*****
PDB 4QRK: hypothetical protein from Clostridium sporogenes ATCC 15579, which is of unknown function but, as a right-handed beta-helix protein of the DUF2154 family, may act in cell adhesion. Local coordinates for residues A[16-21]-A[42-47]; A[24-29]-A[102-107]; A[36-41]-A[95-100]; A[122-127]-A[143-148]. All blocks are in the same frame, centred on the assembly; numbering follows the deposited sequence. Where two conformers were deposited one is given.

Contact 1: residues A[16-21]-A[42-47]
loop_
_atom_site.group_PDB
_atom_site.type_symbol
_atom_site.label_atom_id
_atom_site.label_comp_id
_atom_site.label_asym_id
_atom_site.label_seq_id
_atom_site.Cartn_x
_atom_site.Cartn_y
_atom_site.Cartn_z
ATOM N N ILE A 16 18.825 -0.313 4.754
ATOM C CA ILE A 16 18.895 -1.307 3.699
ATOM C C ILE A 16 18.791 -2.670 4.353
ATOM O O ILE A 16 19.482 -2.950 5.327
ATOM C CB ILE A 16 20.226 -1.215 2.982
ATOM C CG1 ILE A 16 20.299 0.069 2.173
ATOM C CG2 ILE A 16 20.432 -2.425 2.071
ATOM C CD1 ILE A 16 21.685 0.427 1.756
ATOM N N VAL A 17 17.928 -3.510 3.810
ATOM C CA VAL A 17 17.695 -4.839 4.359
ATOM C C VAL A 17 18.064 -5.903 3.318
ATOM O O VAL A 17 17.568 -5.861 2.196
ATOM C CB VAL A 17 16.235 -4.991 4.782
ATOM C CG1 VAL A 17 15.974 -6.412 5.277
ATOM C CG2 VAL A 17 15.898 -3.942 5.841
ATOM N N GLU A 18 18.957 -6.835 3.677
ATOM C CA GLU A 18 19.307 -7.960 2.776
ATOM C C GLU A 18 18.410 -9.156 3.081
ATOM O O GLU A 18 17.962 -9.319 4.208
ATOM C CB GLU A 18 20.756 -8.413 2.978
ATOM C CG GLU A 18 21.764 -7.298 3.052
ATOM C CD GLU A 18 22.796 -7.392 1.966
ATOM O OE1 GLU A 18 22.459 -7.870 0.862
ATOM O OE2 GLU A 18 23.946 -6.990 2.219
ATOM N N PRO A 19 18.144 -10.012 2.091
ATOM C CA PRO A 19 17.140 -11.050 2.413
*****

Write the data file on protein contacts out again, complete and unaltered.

PDB 4QRK: hypothetical protein from Clostridium sporogenes ATCC 15579, which is of unknown function but, as a right-handed beta-helix protein of the DUF2154 family, may act in cell adhesion. Local coordinates for residues A[16-21]-A[42-47]; A[24-29]-A[102-107]; A[36-41]-A[95-100]; A[122-127]-A[143-148]. All blocks are in the same frame, centred on the assembly; numbering follows the deposited sequence. Where two conformers were deposited one is given.

Contact 1: residues A[16-21]-A[42-47]
loop_
_atom_site.group_PDB
_atom_site.type_symbol
_atom_site.label_atom_id
_atom_site.label_comp_id
_atom_site.label_asym_id
_atom_site.label_seq_id
_atom_site.Cartn_x
_atom_site.Cartn_y
_atom_site.Cartn_z
ATOM N N ILE A 16 18.825 -0.313 4.754
ATOM C CA ILE A 16 18.895 -1.307 3.699
ATOM C C ILE A 16 18.791 -2.670 4.353
ATOM O O ILE A 16 19.482 -2.950 5.327
ATOM C CB ILE A 16 20.226 -1.215 2.982
ATOM C CG1 ILE A 16 20.299 0.069 2.173
ATOM C CG2 ILE A 16 20.432 -2.425 2.071
ATOM C CD1 ILE A 16 21.685 0.427 1.756
ATOM N N VAL A 17 17.928 -3.510 3.810
ATOM C CA VAL A 17 17.695 -4.839 4.359
ATOM C C VAL A 17 18.064 -5.903 3.318
ATOM O O VAL A 17 17.568 -5.861 2.196
ATOM C CB VAL A 17 16.235 -4.991 4.782
ATOM C CG1 VAL A 17 15.974 -6.412 5.277
ATOM C CG2 VAL A 17 15.898 -3.942 5.841
ATOM N N GLU A 18 18.957 -6.835 3.677
ATOM C CA GLU A 18 19.307 -7.960 2.776
ATOM C C GLU A 18 18.410 -9.156 3.081
ATOM O O GLU A 18 17.962 -9.319 4.208
ATOM C CB GLU A 18 20.756 -8.413 2.978
ATOM C CG GLU A 18 21.764 -7.298 3.052
ATOM C CD GLU A 18 22.796 -7.392 1.966
ATOM O OE1 GLU A 18 22.459 -7.870 0.862
ATOM O OE2 GLU A 18 23.946 -6.990 2.219
ATOM N N PRO A 19 18.144 -10.012 2.091
ATOM C CA PRO A 19 17.140 -11.050 2.413